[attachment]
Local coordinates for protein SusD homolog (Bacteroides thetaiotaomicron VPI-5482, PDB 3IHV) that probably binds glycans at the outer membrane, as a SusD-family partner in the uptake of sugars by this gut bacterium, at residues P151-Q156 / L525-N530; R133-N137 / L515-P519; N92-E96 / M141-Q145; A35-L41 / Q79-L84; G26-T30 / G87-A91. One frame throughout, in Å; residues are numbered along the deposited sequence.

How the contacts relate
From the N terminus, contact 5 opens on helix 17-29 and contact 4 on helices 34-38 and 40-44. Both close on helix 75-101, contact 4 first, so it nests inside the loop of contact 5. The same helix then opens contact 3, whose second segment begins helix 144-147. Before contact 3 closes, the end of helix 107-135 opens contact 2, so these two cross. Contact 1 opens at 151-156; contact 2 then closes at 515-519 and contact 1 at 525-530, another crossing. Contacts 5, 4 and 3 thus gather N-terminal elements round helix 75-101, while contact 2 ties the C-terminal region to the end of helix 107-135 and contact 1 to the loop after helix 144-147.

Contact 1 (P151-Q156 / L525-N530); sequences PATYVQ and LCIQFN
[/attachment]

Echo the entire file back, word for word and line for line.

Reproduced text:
Local coordinates for protein SusD homolog (Bacteroides thetaiotaomicron VPI-5482, PDB 3IHV) that probably binds glycans at the outer membrane, as a SusD-family partner in the uptake of sugars by this gut bacterium, at residues P151-Q156 / L525-N530; R133-N137 / L515-P519; N92-E96 / M141-Q145; A35-L41 / Q79-L84; G26-T30 / G87-A91. One frame throughout, in Å; residues are numbered along the deposited sequence.

How the contacts relate
From the N terminus, contact 5 opens on helix 17-29 and contact 4 on helices 34-38 and 40-44. Both close on helix 75-101, contact 4 first, so it nests inside the loop of contact 5. The same helix then opens contact 3, whose second segment begins helix 144-147. Before contact 3 closes, the end of helix 107-135 opens contact 2, so these two cross. Contact 1 opens at 151-156; contact 2 then closes at 515-519 and contact 1 at 525-530, another crossing. Contacts 5, 4 and 3 thus gather N-terminal elements round helix 75-101, while contact 2 ties the C-terminal region to the end of helix 107-135 and contact 1 to the loop after helix 144-147.

Contact 1 (P151-Q156 / L525-N530); sequences PATYVQ and LCIQFN